by William Lossow and Max Hans Kühne. When it was completed, it was Europe's largest terminal station. The station building
covered 26 tracks; further 5 tracks were located outside the station building. The symmetric design included two main halls,
one of which was operated by the Prussian Magdeburg-Leipzig Railroad, the other by the Royal Saxon
State Railroad. The two railroad companies originally operated out of two separate station building which were located
next to each other on this site. The division of the station building between two separate companies was abolished only
in 1934. The station building was severely hit in 1943/1944. The restoration after the war was a technical masterpiece as
it was carried out without interrupting the service. Since 1997 the station building is also used as a shopping centre.
The number of tracks has been reduced to seventeen. The 'City Tunnel' underneath the historic town centre is expected to connect
the Central station with the station 'Bayerischer Bahnhof' in 2009.
The Völkerschlachtdenkmal (monument to the Battle of the Nations, i.e. the Battle of Leipzig)
is one Leipzig's best-known landmarks. The monument was designed by the architect Bruno Schmitz and was unveiled in 1913,
one hundred years after the battle. It was originally meant to be a memorial to all victims of the battle, irrespective
of their nationality. The monument has a height of 91 metres and is located in one of the historic centres of the battle,
now in the southeastern part of the town. 501 steps lead from the base up to the lookout platform at the top of the monument.
The four colossal statues in the central hall of fame allegorise the virtues of bravery, strength of faith, national strength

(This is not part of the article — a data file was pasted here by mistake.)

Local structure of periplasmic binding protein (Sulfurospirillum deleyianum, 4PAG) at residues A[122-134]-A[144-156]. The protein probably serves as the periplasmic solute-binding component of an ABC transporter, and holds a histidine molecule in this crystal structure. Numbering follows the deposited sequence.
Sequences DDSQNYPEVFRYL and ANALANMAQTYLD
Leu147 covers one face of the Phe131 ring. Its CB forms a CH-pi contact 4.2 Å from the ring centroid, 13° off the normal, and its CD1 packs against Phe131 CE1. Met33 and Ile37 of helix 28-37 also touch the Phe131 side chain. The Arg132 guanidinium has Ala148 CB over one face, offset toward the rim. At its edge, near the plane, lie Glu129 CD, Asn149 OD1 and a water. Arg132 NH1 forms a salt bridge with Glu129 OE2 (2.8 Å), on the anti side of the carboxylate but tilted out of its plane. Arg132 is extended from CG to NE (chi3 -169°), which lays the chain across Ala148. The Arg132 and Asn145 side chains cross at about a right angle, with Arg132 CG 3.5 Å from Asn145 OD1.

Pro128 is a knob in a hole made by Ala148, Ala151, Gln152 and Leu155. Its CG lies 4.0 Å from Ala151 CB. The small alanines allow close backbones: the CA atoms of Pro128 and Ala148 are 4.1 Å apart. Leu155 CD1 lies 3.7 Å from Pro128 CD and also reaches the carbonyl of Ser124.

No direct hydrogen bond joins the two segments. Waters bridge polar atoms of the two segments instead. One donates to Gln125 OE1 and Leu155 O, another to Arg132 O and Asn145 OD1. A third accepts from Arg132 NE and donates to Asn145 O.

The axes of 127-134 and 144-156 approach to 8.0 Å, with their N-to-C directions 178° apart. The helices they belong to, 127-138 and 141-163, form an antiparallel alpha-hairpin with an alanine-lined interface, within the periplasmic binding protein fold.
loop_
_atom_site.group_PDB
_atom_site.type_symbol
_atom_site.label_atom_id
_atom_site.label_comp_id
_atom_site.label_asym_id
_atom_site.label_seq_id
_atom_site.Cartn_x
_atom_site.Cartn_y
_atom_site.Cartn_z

and readiness to make sacrifices. Reconstruction works started in 2003 and are planned to be completed in 2013.
The monument is Germany's largest monument (followed by the Kaiser Wilhelm monument at Porta Westfalica
and the Kyffhäuser monument).
Glasses no. 749 [left] and no. 1249 [right] are souvenirs from the
The picture on glass no. 749 [left] shows the main building (industrial hall covering 40.000 square metres, and maschine hall at its back side).
The picture on glass no. 1249 [right] shows the Thuringian village which was set up next to the industrial hall.
Glasses no. 800 [left], no. 709 [right] and no. 3209 [below]
are souvenir from the
Glass no. 800 [left] depicts the
Glass no. 709 [right] depicts the
Glass no. 3209 [below] is a souvenir from the
Glass no. 3209 [below] depicts the
Glass no. 3421 [left] is a souvenir from the
The building(s) shown on glass no. 3421 are labeled Bundesheim.
Glass no. 4056 [left] is a promotional item created for the glass- and porcellain-vending
OTTO BUHLMANN LEIPZIG
1882 –1. MÄRZ –1907
Vorderansicht des Geschäftshauses
eröffnet 15. Nov. 1902.
Ecke Eutritzscherstr. Nº 16 u. Roscherstrasse
Lager u. Contor
v. 1. März bis 14.  Nov. 1902.
(Alter Thür. Güter-Bahnhof.)
Contor u. Musterlager
v. 17. Januar 1894 bis 14. Nov. 1902.
Blücherstr. Nº 2.